Cultural Round Table

Cultural Round Table

By Kelsey Ledford

The Cultural Round Table is just one event in celebration of international week and also takes place throughout the year with various discussion topics. Many of the cultural clubs in this school contribute to these discussions.

This year, two speakers from the school board, David Ko, the first Korean on the school board, and Carlton Evans, the first African American on the school board, attended the event to speak on the topic of the cultural differences in District 219 and what community members experienced during the time of Martin Luther King. As the first of their kind to serve on the District 219 school board, Ko and Evans have managed to accomplish something great.

Ko describes how he was received as a board member.

“I’m still learning as I go. It’s been wonderful so far from staff to administration. They helped me out a lot. Having racial and cultural differences makes it a great mixing pot of different people,” Ko said.

Evans has had a great record as well.

“I really believe that based on experiences, I have been prepared for this job. I’ve had a great welcome and there have been hardships, but I enjoy my work,” Evans said.

During the time of Martin Luther King, Evans was born in a place where the racial lines were very divided and you didn’t cross the lines because fights would break out. there were black and white neighborhoods. His parents taught to love and not hate.

“You’re going to find people that look like you and don’t like you, and people that do resemble you and don’t like you.” Evans said, whose sisters were a part of the movement, even integrating an all white school.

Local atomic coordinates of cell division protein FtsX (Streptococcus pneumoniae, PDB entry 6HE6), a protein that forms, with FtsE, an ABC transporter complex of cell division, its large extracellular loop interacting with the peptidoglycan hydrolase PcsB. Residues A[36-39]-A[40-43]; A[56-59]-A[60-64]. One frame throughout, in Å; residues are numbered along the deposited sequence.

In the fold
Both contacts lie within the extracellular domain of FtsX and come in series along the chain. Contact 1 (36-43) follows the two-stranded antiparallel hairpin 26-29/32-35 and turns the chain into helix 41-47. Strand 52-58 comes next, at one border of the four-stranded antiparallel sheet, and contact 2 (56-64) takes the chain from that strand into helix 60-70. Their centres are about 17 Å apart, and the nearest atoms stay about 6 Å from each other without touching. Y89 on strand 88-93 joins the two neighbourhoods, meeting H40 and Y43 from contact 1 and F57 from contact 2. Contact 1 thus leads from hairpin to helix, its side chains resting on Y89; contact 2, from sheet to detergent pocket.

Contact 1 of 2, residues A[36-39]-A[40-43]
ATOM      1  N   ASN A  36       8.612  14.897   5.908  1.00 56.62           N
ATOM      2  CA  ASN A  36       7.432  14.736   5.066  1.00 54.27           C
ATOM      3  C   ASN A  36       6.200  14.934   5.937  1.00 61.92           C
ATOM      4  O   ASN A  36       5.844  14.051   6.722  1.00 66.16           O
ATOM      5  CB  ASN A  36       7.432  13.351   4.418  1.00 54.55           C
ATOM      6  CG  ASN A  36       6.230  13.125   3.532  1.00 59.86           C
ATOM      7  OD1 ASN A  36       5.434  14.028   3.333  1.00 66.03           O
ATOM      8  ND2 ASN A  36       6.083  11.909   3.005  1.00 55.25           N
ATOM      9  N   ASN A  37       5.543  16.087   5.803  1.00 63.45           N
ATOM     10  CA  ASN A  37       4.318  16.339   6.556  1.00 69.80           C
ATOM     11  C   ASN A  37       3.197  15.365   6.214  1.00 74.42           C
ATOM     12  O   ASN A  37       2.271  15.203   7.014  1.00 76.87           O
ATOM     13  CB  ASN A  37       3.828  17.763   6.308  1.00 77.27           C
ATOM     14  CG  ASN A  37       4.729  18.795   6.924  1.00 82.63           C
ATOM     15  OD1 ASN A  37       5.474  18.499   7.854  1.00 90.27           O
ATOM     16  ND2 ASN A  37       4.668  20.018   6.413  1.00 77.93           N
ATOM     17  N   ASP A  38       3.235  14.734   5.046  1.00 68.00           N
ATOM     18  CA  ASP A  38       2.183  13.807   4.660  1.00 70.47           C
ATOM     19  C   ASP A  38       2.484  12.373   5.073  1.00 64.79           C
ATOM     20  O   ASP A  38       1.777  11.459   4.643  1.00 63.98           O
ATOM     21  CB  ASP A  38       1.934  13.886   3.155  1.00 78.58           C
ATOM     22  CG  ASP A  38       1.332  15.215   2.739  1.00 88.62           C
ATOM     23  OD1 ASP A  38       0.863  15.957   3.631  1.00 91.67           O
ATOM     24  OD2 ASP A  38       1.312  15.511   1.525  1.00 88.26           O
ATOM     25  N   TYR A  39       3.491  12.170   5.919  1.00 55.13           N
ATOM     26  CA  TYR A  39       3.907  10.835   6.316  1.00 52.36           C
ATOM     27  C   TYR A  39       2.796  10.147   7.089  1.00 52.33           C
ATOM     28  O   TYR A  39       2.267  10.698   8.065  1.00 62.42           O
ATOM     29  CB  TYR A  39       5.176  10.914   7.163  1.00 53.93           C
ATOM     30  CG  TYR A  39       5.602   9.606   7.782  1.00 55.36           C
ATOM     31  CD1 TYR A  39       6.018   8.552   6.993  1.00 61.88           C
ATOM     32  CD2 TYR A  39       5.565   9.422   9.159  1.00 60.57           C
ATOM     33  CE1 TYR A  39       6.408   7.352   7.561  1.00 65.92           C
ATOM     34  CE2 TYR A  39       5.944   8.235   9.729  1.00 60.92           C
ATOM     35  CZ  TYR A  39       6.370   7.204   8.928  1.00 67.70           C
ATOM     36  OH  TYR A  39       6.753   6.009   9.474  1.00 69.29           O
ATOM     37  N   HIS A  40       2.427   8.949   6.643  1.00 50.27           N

Ko shares his experience living as a child. He grew up in Chicago and the school he attended, Niles North. As a kid who moved around a lot, Ko has learned that once you leave big cities you lose diversity in the rural parts of the U.S. but this shouldn’t stop you. “If you have a goal or a dream, you’ve got to fight for it and don’t give up.”

When asked to give advice to students who are entering college or are the first of their families to go to school or college, Evans had a few good words.

“My father always told me whenever you walk into a room, make sure you look like you belong there,” Evans said.

Ko also weighed in with comforting words for those nervous in anticipation of college life.

“Let your fear help you to overcome your obstacle. Don’t be afraid to be the first,” Ko said.

Cultural Round Table offered members of our community to share their experiences through such history with those of the younger generation. They can share wisdom and advice years of experience in the real world has wrought and it is truly amazing that they can speak at an event directly with students. Even if you did miss out on this Cultural Round Table, be sure to attend the next one.